It's a curious reaction, this Conservative attitude toward regulation.
For some items, such as long guns, Conservatives are stridently opposed to any regulation registering them. Ineffective, costly, bureaucratic, an intrusion against personal liberty, an affront to law-abiding owners - these are among the charges levelled against the long-gun registry.
When it comes to a tiny minority of citizens being required to fill out the long census form, the Conservatives say this requirement invades privacy and should be abolished, another example of ideology trumping good policy.
The decision is foolish, since it erodes the capacity of Statistics Canada to do its work to the best of its ability. A voluntary long-form census will miss certain marginal groups, as almost every leading statistician in the country has complained. Scrapping the mandatory long form was justified by complaints against invasion of privacy, except that the advisory committee on the census did not hear such complaints. Instead, it would appear they were made up by a government that has this ideological thing about intrusive regulations, even when the public interest requires it.
As for boating licences, however, a few well-publicized boating accidents causing death in the dog days of summer, and the government immediately promises more regulations, tighter standards and Lord only knows what else.
Bring on the regulations in one case; end them in another; ease them in still another. Go figure the logic.
The federal recreational boating safety regulations have been a bust since their introduction in 1999. The Department of Transport and the Canadian Coast Guard dreamed them up. Despite giving boat owners a decade to comply, only a minority has done so.
Today, courtesy of some media stories, there is much fuss over preventable deaths in boating accidents. Hundreds of people die on the water each year, we are told, but we don't know how many are actually related to boating accidents. The Transport Department presented the new regulations but doesn't know how many people die in boating-related accidents.
Confusion, therefore, surrounds the whole issue, because people "die on the water" from a variety of causes, including drowning while swimming. In British Columbia, where the media have focused lately on three deaths, it turns out that three people a year have died in boating accidents since 2005. And how many, we wonder, have died from long guns during that same time?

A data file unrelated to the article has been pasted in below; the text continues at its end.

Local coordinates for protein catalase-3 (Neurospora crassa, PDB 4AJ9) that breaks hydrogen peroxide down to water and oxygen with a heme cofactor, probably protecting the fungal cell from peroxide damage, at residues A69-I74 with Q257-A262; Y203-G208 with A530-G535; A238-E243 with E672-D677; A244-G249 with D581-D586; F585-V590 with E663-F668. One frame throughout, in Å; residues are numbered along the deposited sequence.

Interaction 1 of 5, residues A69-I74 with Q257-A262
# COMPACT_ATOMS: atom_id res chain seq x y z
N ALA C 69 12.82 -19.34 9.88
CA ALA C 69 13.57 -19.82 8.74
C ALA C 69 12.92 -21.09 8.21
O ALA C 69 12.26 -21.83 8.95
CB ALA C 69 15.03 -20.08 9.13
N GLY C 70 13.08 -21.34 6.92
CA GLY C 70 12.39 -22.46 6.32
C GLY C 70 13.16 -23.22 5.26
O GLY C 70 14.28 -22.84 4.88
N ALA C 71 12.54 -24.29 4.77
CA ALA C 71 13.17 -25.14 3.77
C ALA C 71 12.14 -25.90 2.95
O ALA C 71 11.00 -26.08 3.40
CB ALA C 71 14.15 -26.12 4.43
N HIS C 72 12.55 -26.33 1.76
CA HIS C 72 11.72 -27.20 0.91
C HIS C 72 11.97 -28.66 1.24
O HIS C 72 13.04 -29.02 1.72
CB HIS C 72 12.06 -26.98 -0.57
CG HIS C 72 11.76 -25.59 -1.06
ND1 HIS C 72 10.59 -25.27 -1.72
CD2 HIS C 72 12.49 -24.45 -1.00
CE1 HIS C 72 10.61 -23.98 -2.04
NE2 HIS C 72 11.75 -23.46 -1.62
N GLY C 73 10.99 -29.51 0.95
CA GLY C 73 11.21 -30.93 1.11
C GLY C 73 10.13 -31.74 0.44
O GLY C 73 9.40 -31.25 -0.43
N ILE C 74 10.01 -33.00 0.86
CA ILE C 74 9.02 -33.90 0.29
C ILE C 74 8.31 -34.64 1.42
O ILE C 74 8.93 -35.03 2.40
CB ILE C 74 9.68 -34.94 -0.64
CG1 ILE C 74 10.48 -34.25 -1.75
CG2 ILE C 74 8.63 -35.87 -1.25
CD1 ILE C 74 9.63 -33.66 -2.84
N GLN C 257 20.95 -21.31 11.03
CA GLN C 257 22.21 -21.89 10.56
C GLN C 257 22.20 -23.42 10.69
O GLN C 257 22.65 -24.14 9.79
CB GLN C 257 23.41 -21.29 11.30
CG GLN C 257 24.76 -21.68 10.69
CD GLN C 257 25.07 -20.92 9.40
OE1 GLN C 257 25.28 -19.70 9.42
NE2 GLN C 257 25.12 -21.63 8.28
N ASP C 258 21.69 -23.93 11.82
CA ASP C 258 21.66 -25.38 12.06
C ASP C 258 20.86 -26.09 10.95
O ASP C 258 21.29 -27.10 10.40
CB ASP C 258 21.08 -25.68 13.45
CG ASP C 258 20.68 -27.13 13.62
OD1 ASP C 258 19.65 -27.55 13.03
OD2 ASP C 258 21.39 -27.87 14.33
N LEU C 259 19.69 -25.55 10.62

The most common causes of death on the water are failure to wear a life jacket and intoxication. You don't need boating safety courses, a "pleasure craft operator card" that costs $55, new regulations and enforcement of such things as having a 15-metre throw rope in a canoe or ensuring that your sailboat's mast light at night is red and green. Just insist on the two salient points - the life jacket and drinking - and more will be achieved than the operator's card and all that accompanies it.
Anyone who has taken the boat safety exam required for an operator's card immediately understands how almost completely useless it is for safely driving, paddling (sorry, using a "personal propelling device") or sailing a boat. Some of the questions are extremely easy; others are ridiculously hard (as in, under which of four combinations of statutes are the regulations promulgated?). Increasing the number of questions on the test to 50 from 36 is a surefire way of achieving nothing of use.
Some of the questions are for sailboat operators, so aren't relevant for power-boat owners; some are for people in highly congested waterways, so aren't relevant for the guy fishing from a canoe in a back bay of a deserted lake.
It's exactly the same complaint made by the gun owners the Conservatives clutch to their chests: a one-size-fits-all regulation that might conceivably be of some use in inner cities (police chiefs think so) but represents an affront to people in rural areas who actually know about guns. The only sillier idea came from the Liberals, who want every boat owner to be administered the equivalent of a driver's test.
Focusing on two policies already on the books - life jackets and drinking - would do more than more bureaucracy, cost and wasted effort.